How to Spice Up Your Sex Life: Expert Tips for More Pleasure and a Tighter Bond With Your Partner
The early stages of a relationship, when you can't keep your hands off each other, are powered by a potent mixture of chemical forces in the brain—testosterone and estrogen create lust, while dopamine, norepinephrine, and serotonin form attraction. But the chemical bath doesn't last forever, and when the high wears off, some couples find that they need to take steps to spice up their once-passionate sex life.
Before you get started trying to spice things up, think about the intention behind it. "Usually we want to 'spice things up' for a reason, and often this reason is emotional; we want to invoke different feelings—to feel excited, feel wanted, feel naughty, and feel alive," sex and relationships therapist Cyndi Darnell tells Health. "Think about how you want to feel, and from there, think about the kinds of contexts that allow that to happen. Context is often more thrilling than the activity."
Feeling under pressure to be the best at sex or worrying that you're not adventurous enough are common concerns. "Most of us take our sex education from pop culture—romantic comedies, pop songs, social media, erotica, and porn. These are great for imagination but they don't help us with the execution," Darnell explains. That's where these expert tips for spicing up your sex life come in.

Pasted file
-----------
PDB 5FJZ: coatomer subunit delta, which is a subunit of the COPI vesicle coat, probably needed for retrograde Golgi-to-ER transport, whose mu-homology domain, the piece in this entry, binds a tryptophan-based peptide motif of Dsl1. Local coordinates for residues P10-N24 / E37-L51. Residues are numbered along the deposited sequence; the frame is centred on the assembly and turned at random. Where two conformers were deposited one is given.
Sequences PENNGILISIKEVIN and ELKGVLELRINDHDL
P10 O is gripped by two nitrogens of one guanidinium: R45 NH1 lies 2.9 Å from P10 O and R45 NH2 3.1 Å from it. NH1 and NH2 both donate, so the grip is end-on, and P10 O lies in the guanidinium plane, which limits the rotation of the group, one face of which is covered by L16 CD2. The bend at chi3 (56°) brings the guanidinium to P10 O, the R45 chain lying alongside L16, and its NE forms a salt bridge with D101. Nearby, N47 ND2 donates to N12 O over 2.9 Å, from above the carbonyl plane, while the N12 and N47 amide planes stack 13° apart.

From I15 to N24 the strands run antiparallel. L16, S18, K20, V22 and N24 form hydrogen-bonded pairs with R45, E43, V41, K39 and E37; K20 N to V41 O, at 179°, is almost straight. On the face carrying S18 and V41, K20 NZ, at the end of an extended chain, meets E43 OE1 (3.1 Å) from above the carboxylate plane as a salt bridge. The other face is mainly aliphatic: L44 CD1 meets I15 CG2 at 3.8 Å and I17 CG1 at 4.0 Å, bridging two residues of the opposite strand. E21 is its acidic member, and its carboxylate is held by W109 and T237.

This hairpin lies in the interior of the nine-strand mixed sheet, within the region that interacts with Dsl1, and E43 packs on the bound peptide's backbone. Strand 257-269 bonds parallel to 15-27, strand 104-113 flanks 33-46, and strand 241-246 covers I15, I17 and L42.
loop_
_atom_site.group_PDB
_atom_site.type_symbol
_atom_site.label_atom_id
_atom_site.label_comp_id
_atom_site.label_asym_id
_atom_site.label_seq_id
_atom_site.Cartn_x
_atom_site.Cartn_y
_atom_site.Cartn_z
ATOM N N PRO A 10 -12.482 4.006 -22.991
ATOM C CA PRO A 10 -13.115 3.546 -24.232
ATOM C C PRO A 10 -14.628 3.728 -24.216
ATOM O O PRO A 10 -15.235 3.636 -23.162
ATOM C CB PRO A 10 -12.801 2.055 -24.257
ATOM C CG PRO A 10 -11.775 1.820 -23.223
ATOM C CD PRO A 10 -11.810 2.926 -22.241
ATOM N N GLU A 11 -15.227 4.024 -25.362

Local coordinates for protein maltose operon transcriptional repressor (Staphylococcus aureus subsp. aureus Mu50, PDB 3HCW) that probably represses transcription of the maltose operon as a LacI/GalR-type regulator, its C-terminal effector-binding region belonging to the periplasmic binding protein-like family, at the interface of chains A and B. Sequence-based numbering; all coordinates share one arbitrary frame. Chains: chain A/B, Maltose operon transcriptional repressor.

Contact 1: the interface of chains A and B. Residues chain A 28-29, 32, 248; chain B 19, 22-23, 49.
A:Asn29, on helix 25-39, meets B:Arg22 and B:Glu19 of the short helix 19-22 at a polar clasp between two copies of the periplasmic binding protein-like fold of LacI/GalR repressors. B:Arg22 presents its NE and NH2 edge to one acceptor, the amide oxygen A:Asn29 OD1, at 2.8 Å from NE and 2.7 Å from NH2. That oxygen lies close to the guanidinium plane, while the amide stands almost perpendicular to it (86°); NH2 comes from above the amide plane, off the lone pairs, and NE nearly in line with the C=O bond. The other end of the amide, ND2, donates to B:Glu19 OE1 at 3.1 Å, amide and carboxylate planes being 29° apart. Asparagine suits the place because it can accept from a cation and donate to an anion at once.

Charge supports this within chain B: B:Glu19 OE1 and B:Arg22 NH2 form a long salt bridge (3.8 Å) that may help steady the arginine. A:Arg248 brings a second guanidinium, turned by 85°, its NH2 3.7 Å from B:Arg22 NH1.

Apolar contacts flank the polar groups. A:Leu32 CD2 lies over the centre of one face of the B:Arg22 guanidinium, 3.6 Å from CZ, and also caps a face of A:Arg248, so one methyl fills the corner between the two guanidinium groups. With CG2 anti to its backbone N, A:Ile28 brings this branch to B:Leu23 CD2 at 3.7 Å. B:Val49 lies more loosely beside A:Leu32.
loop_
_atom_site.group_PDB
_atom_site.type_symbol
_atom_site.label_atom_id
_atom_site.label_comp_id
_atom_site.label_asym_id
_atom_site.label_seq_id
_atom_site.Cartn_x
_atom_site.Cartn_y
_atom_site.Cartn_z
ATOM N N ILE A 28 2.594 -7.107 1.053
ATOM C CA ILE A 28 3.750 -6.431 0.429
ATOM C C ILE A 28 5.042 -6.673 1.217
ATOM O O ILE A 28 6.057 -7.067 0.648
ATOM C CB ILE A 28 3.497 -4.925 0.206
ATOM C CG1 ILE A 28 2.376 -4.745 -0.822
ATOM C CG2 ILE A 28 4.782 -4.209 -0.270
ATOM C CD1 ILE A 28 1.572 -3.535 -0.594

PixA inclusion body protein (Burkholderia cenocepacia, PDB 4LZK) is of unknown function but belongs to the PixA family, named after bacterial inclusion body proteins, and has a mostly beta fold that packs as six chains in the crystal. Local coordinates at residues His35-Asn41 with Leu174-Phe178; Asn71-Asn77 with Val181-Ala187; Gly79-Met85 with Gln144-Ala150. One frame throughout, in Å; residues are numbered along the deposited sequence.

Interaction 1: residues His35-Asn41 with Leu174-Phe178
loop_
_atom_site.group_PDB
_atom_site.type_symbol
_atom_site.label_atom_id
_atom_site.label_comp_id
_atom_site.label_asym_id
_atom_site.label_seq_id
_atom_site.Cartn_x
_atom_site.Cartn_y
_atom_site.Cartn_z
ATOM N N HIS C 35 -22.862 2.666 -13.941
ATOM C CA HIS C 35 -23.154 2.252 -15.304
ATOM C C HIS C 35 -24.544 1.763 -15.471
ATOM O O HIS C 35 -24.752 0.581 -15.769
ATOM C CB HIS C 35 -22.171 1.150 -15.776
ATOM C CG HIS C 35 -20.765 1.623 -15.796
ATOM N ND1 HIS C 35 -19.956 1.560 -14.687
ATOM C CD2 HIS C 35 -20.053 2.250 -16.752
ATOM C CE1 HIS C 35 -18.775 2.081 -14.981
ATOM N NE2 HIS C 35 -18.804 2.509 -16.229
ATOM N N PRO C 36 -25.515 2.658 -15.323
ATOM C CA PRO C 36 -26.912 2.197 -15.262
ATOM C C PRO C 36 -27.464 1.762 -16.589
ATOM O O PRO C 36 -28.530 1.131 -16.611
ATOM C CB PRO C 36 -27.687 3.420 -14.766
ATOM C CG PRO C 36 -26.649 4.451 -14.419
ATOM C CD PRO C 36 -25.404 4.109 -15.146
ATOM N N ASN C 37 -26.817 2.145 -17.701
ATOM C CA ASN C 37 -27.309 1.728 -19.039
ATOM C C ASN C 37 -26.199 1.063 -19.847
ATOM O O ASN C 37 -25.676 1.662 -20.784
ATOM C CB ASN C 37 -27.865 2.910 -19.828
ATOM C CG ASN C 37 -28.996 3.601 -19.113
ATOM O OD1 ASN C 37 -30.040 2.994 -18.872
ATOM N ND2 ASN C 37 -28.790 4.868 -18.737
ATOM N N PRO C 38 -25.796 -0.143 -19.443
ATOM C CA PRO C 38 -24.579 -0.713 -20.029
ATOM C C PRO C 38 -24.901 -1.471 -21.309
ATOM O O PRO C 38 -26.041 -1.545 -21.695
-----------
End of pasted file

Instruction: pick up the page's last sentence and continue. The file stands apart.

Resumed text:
Spicing up foreplay
To make foreplay more passionate, think back to your adolescence. First, kissing is key. "Kissing helps you bond more with your partner, increases sex drive and arousal, and alleviates stress and anxiety," Shelby Sells, sex, love, and life coach and resident expert at WOO More Play, tells Health.
Sells' next tip also takes you back to those heady teenage years. "Grind like it's 2005!" she advises. "Dry humping mimics the sensations of intercourse and develops more intimacy between partners." Her final foreplay tip probably isn't one that was top of the list when you were in high school, but your sex life will benefit if you add it to your agenda. "An erotic massage encourages both people to tap into their senses, relax, and explore pleasure in their body," she says.
For SKYN Sex & Intimacy expert, certified sex coach, sexologist, and author Gigi Engle, foreplay isn't something to rush through; it deserves time and attention. "If you want to have mind-blowing sex, double or triple your devoted foreplay time," she tells Health. It's not about setting a timer—the point is to stop seeing foreplay as a means to an end. "Getting down and dirty ASAP may sound amazing, but without proper lubrication, you could wind up with dryness, minor tearing, and a decreased chance of orgasm," she says.
When it comes to stimulating your partner with your hands, Sells says lube is key. "It's a wonderful tool to help foreplay last longer, while also preventing painful friction," she explains. "Lube heightens sensitivity, adding more pleasure to manual sex." And instead of reaching over to touch your partner, try touching yourself first. "Watching your partner touch themselves—and vice versa—can produce very erotic sensations," she adds.
If you do want to stimulate your partner, sometimes a light, feathery touch is more exciting than a vigorous, faster one. Says Engle: "If you're touching a clitoris, try moving in consistent circles, right to left, or up and down. You might experiment with direct or indirect clitoral touch, depending on your partner's sensitivity." Consider clitoral stimulation through thin, soft fabric, or touch all around the vulva but not directly on the clitoris itself.